It’s easy to overlook the New-York Historical Society as a place to visit, with the massive Museum of Natural History looming over it, right across the street. Sometimes, though, the smaller museums produce just as much interest, without the exhaustion. I like the MNH, but it’s a lot to take in.
Founded in 1804, it was the first museum in New York City, but it’s not at all stuffy. Evidence for that is the current exhibition, “I’ll Have What She’s Having,” the story of Jewish Delis in New York. (The museum is missing a big fundraising opportunity by not selling pastrami sandwiches on the spot!) It tells how the delicatessens started with the Central and Eastern European Jewish immigrants. Delis served foods that reminded them of home that was not only tasty, but affordable. As one of the longtime deli owners explained in a video, in the early days the customers were almost exclusively Jewish, but in succeeding generations, tastes widened. They didn’t visit delis as often, and at the same time the food became more widely popular. Now, he guesses, about 40 percent of his customers are non-Jews. There’s also a reel of clips from movies and sit-coms that have filmed in delis, including that unforgettable scene from When Harry Met Sally, filmed at Katz’s delicatessen.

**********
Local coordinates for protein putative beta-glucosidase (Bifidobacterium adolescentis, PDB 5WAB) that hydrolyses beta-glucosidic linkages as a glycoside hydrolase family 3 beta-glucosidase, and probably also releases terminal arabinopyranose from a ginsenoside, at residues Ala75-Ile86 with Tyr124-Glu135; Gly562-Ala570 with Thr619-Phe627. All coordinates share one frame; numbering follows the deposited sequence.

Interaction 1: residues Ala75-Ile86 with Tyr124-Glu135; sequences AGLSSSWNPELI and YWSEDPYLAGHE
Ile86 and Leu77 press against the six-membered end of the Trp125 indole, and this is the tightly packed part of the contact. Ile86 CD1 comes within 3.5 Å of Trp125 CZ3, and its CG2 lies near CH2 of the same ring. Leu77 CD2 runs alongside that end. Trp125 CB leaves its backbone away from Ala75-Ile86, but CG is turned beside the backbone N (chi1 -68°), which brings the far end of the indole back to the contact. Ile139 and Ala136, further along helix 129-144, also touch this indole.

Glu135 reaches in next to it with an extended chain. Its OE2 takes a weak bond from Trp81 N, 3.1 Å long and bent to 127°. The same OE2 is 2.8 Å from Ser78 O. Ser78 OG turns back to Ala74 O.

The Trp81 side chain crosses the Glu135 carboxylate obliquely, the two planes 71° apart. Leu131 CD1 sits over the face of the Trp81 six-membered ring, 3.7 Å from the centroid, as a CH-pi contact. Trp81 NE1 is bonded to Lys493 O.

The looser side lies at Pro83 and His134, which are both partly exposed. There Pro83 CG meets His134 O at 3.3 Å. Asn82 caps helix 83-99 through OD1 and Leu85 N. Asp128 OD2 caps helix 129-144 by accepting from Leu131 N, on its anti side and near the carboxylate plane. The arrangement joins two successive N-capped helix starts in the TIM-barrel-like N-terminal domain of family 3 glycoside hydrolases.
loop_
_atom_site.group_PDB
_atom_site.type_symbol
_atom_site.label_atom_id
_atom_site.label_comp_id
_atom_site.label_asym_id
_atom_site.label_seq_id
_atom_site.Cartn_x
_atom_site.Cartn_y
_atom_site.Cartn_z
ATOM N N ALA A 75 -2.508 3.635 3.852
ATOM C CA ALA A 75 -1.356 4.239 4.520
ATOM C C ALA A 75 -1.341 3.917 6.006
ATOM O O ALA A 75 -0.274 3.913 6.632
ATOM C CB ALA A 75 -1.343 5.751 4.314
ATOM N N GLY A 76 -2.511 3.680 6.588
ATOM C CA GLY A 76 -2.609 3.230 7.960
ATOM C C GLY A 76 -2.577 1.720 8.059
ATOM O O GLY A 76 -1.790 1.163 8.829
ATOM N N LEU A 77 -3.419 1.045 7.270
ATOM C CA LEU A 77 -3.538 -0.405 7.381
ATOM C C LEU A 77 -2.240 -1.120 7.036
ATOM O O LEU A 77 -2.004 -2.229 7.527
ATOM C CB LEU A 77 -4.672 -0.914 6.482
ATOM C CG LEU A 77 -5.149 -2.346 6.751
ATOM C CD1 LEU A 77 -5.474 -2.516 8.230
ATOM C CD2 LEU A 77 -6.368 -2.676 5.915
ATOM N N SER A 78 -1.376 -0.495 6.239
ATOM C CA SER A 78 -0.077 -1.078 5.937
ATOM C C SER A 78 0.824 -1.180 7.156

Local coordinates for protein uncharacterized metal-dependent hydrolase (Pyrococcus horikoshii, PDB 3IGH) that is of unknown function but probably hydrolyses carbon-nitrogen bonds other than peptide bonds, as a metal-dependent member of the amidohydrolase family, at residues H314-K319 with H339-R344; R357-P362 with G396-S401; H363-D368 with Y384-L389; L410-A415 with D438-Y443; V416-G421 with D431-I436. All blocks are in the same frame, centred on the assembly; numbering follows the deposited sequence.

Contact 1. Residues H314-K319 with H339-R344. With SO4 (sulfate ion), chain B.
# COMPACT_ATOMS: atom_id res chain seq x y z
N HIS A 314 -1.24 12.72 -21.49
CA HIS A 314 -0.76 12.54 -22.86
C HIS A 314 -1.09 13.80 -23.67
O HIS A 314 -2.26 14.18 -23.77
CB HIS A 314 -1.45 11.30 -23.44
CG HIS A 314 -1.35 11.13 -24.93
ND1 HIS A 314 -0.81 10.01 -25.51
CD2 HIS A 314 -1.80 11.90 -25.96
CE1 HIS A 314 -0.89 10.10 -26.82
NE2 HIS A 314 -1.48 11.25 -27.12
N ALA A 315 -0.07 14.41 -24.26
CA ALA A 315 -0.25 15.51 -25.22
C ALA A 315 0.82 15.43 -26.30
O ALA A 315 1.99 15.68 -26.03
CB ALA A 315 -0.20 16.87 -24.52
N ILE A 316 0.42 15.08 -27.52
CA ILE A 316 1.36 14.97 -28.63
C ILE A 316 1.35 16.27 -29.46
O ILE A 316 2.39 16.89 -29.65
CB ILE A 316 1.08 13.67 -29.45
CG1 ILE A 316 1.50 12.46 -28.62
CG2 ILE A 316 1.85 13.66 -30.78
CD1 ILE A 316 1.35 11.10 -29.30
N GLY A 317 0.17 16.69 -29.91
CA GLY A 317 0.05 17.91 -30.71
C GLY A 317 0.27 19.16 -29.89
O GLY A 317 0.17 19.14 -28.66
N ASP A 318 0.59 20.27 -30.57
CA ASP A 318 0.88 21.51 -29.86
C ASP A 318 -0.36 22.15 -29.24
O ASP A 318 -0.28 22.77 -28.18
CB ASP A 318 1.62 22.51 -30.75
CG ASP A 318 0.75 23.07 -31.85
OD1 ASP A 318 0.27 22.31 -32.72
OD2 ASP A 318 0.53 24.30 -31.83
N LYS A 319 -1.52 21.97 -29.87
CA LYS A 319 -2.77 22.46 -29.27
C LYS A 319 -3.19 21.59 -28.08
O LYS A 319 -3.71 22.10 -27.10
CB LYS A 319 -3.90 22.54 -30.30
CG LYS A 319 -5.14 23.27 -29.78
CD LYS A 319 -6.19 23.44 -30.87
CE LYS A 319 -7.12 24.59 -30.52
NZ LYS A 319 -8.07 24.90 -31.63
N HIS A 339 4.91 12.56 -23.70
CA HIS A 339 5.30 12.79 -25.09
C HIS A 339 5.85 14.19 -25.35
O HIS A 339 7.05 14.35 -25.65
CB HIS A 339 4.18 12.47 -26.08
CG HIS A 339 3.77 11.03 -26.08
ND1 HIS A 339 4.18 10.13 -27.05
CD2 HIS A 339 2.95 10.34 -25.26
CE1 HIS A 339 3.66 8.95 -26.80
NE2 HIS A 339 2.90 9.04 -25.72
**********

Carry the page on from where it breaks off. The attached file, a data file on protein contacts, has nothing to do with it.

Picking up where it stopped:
The variety of exhibits, some small, some large appeals to a wide variety of interests. Like politics? You can see the working documents of Lyndon Johnson chronicler Robert A. Caro. Like fine art? There’s an exhibit of paintings of New York scenes, from Keith Haring to Norman Rockwell—including the theater curtain Picasso painted for Le Tricorne that originally graced the Four Seasons restaurant. Black history? You can see the stoneware of free Black potter Thomas W. Commeraw and an exhibit on Frederick Douglass’s vision for America. Decorative arts? An unexpected treat is a gallery of 100 Tiffany lamps. I didn’t expect to be so thrilled by this last exhibit, but the museum has done such a fine job of displaying these works that it’s truly magical.
Where: on Central Park West between 76th and 77th Streets.
When: 11 am to 5 pm